Alexander Ilich Ulyanov (picture alongside) (1866 - 1887) was hung for his involvement in the assassination attempt on Emperor Alexander III. The day of the assassination was to be 1 March 1887, exactly six years after the successful assassination of Alexander II. The conspirators were captured, incriminating confessions were forced out of them, they were sentenced for regicide and on the 8th of May, Alexander together with four of his co-conspirators were hung at the
Shlisserburg prison. His mother, along with the family were in Simbirsk at the time. The news of the sentence reached there quickly, even posters of this information were displayed, as well as an article in the local newspaper. The whole family was in shock and the mother even contemplated suicide. Alexander was adored by his younger brother,
Exactly at this time, Vladimir Ilich Ulyanov (later known as Lenin, 1870 - 1924) was taking his final exams as the Simbirsk Classical Gymnasium. These exams were exceptionally serious, they encompassed ten subjects and took place over an entire month (starting on the 5th May). 29 students sat the exams, and Lenin achieved the highest possible mark - a 5, in all of the subjects. He was the top student in the school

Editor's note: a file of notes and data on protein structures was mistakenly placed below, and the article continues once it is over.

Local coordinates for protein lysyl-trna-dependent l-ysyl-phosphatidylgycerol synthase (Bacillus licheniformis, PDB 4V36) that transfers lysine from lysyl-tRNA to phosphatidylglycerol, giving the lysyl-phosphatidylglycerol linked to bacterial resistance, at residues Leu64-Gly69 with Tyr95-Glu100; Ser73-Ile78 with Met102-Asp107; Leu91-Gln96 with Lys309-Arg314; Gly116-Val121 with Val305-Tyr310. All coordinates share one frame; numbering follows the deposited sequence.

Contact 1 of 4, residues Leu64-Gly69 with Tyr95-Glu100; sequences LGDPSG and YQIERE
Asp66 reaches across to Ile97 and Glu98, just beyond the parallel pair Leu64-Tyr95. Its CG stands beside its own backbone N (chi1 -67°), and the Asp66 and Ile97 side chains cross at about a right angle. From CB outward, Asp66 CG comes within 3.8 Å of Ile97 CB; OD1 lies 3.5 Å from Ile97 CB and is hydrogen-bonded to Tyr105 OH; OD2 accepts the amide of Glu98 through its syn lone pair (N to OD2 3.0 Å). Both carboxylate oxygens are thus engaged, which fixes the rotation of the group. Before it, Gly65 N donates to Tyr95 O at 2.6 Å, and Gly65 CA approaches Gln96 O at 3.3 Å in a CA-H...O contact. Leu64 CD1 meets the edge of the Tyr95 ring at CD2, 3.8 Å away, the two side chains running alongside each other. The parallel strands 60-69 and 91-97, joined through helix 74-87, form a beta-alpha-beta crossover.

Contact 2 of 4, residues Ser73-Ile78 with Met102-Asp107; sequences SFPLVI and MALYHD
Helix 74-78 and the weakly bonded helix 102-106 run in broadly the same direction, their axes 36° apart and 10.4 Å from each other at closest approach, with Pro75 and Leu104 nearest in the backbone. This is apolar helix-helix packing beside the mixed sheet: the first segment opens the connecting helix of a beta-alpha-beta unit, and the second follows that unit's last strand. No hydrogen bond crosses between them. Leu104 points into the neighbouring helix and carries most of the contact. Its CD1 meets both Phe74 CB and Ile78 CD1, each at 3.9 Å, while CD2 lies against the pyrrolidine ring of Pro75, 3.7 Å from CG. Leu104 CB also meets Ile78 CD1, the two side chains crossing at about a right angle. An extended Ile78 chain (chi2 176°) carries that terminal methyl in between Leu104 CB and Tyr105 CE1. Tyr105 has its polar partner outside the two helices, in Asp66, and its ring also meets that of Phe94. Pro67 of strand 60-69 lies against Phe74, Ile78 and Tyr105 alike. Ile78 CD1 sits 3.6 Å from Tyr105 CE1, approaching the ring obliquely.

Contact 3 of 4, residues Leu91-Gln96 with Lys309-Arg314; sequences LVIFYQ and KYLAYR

and was to be awarded a gold medal for this achievement.
The sister of Alexander, Olga Ilichna was also sitting exams at he women's gymnasium in
Simbirsk, also with the same results and also to be awarded a medal - an important distinction
enabling her later career in the Russian Empire. Alexander Ilich had also received a gold medal at the same school just a few years previously. All of this had created a serious problem of those in power at the school, and not only those at the school. How to award the highest
honor to the brother and sister of the man charged with a futile regicide?
However, they were both awarded their medals, with the strong support of the director the Gymnasium,
Fyodor Kerensky. Who by a strange historical coincidence was the father of Alexander
Kerensky, with whom Lenin fought viciously.
The reason that I write this is not to boast about the achievements of three graduates, but rather to expose something unbelievable - the liberal spirit, or inefficiency, of the
Imperial rulers. Some years later, under the rule of Lenin, a much smaller offence than an attempted regicide would mean a
goal and gulag for the entire family, or simply a lifetime of rotting in jail. (The photo is of Lenin in the year that
he sat his exams.)
Vladimir Ilich and Olga Ilinichna Ulyanow (1871 - 1891)